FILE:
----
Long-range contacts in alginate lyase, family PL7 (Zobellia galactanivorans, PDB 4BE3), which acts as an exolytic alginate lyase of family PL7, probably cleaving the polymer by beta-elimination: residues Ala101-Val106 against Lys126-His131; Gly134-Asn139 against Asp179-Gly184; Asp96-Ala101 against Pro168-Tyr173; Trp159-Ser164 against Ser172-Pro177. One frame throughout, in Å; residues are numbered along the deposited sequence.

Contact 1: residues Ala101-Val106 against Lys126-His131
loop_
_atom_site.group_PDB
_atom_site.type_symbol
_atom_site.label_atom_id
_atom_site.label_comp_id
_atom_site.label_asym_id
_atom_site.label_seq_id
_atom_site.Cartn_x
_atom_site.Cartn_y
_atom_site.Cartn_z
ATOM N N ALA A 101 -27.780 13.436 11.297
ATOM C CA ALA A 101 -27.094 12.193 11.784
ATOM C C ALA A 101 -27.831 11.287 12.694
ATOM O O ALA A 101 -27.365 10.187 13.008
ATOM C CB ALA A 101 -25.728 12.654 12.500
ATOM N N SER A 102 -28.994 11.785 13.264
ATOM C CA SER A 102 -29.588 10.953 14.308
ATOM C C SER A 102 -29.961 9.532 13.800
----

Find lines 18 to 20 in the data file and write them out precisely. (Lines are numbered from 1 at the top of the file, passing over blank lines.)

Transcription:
ATOM N N SER A 102 -28.994 11.785 13.264
ATOM C CA SER A 102 -29.588 10.953 14.308
ATOM C C SER A 102 -29.961 9.532 13.800